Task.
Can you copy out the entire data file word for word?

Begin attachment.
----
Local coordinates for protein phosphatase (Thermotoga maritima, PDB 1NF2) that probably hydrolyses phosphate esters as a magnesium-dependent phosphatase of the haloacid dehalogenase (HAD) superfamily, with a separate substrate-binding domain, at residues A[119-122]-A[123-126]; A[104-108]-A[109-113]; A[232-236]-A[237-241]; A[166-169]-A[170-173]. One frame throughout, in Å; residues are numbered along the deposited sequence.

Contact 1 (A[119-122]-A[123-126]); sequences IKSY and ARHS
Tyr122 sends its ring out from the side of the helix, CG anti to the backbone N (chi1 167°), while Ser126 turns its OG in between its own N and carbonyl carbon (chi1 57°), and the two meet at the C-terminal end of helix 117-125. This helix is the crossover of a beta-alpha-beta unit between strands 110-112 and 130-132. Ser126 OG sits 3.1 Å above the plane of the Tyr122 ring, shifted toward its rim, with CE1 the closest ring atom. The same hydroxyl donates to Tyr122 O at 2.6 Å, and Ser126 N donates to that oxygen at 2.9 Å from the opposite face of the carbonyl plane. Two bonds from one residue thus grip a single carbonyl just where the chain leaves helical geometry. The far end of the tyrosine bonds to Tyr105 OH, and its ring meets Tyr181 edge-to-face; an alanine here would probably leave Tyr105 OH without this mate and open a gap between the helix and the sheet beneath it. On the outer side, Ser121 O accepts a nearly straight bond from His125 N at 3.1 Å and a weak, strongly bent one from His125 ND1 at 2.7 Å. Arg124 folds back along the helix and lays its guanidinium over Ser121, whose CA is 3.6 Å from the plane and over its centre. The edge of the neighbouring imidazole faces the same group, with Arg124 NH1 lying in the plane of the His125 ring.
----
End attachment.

Local coordinates for protein phosphatase (Thermotoga maritima, PDB 1NF2) that probably hydrolyses phosphate esters as a magnesium-dependent phosphatase of the haloacid dehalogenase (HAD) superfamily, with a separate substrate-binding domain, at residues A[119-122]-A[123-126]; A[104-108]-A[109-113]; A[232-236]-A[237-241]; A[166-169]-A[170-173]. One frame throughout, in Å; residues are numbered along the deposited sequence.

Contact 1 (A[119-122]-A[123-126]); sequences IKSY and ARHS
Tyr122 sends its ring out from the side of the helix, CG anti to the backbone N (chi1 167°), while Ser126 turns its OG in between its own N and carbonyl carbon (chi1 57°), and the two meet at the C-terminal end of helix 117-125. This helix is the crossover of a beta-alpha-beta unit between strands 110-112 and 130-132. Ser126 OG sits 3.1 Å above the plane of the Tyr122 ring, shifted toward its rim, with CE1 the closest ring atom. The same hydroxyl donates to Tyr122 O at 2.6 Å, and Ser126 N donates to that oxygen at 2.9 Å from the opposite face of the carbonyl plane. Two bonds from one residue thus grip a single carbonyl just where the chain leaves helical geometry. The far end of the tyrosine bonds to Tyr105 OH, and its ring meets Tyr181 edge-to-face; an alanine here would probably leave Tyr105 OH without this mate and open a gap between the helix and the sheet beneath it. On the outer side, Ser121 O accepts a nearly straight bond from His125 N at 3.1 Å and a weak, strongly bent one from His125 ND1 at 2.7 Å. Arg124 folds back along the helix and lays its guanidinium over Ser121, whose CA is 3.6 Å from the plane and over its centre. The edge of the neighbouring imidazole faces the same group, with Arg124 NH1 lying in the plane of the His125 ring.